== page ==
Meslissa is a teacher at the Bandung Alliance Intercultural School

Tell us a bit about yourself, how and where you grew up, and where you went to school.
I was born and raised in Fairbanks, Alaska. All my family pretty much still lives there. We have an adventurous spirit that has been modeled for us by my Grandfather. He was born and raised in one of the Carolinas; I don’t remember which one right now. He tried everything to move to Alaska as a young man, even joined the army hoping to get stationed there. After his two year service in the army, he bought a 1940-something army ambulance and drove it from Carolina to Alaska. He lived in Alaska for the rest of his life. I remember growing up, sitting around the table listening to his stories of adventure in the wilderness, hunting along the Yukon River, sacrificing the comforts of the modern life for the joy of living in Alaska, and how the Lord used those years to grab his heart and grow his faith. I would often think to myself, “If Alaska is normal, where is my wilderness? If Alaska is my home and my comfort, where is my adventure? What will God use to teach me faith?”
What made you decide to become a teacher?
Well, that is a hard question to answer. When Pete Simano lived in Alaska, we worked together with the youth group. He knew my heart was working with teens. He encouraged me to apply, telling me that I wouldn't really be a teacher, I would be doing what I love. Working with teens, building relationships, and showing them how to take better pictures. I didn’t go to school to be a teacher. I was hired to research and create a dorm house for BAIS and to co-teach a photography/graphic design class. After just a few weeks of being here, it became apparent that we could not have a dorm. The area that school is in would not allow us to do that. Yet I had signed a contract for two years. My focus and job changed. I was already co-teaching the one class, but that wasn’t enough to keep me busy all day. I became the school’s building sub. I loved it! I had the opportunity to work with all the students in the building. I had the best job, spending time with the kids, and I didn’t even have to lesson plan. WIN!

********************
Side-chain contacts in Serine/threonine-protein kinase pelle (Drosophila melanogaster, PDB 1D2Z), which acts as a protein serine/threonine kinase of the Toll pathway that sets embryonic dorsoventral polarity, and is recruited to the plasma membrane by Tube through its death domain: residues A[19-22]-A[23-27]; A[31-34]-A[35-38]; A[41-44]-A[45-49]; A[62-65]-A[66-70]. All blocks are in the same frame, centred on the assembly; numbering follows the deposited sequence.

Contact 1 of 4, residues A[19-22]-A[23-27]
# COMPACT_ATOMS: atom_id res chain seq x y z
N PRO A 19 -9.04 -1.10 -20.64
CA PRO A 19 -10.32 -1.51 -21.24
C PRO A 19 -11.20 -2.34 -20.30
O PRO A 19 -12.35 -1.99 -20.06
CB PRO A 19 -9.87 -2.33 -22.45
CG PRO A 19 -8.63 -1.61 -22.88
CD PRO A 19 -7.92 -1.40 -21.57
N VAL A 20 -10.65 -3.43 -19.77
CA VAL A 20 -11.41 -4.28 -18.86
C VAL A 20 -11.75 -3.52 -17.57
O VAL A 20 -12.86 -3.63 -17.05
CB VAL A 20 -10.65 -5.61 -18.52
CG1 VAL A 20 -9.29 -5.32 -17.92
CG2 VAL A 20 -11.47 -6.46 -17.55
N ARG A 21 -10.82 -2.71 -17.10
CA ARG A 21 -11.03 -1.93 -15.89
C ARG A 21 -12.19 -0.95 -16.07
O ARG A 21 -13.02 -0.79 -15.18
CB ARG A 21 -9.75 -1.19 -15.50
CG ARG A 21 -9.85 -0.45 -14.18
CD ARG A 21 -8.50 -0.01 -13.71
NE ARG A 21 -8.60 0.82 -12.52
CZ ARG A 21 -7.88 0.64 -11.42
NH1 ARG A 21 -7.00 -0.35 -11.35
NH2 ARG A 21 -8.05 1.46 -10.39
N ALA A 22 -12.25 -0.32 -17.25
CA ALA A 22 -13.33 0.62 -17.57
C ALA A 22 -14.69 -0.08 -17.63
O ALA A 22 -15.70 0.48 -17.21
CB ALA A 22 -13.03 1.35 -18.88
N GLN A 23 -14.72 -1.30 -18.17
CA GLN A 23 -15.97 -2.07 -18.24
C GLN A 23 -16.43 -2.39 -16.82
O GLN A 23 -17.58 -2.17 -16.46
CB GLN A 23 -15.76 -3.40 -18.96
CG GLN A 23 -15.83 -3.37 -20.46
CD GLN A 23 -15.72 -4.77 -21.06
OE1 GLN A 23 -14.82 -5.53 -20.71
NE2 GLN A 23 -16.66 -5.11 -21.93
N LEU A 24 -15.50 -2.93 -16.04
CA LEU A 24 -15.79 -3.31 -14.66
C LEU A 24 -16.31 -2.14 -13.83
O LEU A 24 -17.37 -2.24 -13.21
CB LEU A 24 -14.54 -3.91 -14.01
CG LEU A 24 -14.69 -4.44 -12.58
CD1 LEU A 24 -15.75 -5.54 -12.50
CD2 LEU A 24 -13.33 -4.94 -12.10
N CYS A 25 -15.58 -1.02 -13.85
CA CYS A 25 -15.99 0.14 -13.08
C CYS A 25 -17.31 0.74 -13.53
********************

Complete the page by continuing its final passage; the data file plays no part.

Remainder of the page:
How did you first hear about opportunities at NICS?
From Pete. He encouraged me to apply. I don’t think that he thought I actually would.
Did you speak any languages beyond English?
Nope. I took Spanish in high school, but by the time I moved to Indonesia the language was gone. Or at least I thought it was. While learning my numbers in Bahasa, the Spanish came back so quickly.
What did your family say when you told them you were teaching in another country?
My folks were and still are very, very supportive! Although, there was a day that I thought my Ma was going to put her foot down. You see, I was scheduled to fly out of Alaska at the end of July. On the 17th of July, 2009, there was a bombing in Jakarta. My Ma freaked out. No. No. No. It’s not going to be okay. We spent a lot of time in prayer that day. I knew that this is what God wanted me to do, there were so many different ways that He had confirmed that, a small bomb in a hotel in a city that I would only be driving through was not going to stop me. But I wanted my Ma to have peace about it. God answered that prayer.
What was the biggest barrier keeping you from signing on as a NICS Teacher?
The 2 year commitment. I thought that since I was good friends with Pete, the school director at the time, that he would allow me to sign a one year commitment.
What convinced you to overcome that barrier?
Have you met Pete?! He can pretty much talk people into doing anything.
What was your biggest fear once you signed up?
That I would get my hopes up... That I wouldn’t get approved for a visa... That BAIS would realize that they didn’t want me or need me. That I wouldn’t have the opportunity to live overseas.
Did your family encourage you to go? If so what was the most encouraging thing they did?
My family was great! They still are. They are always asking how they can be praying for me and offer financial support.
What was your biggest fear when you first landed in your new country?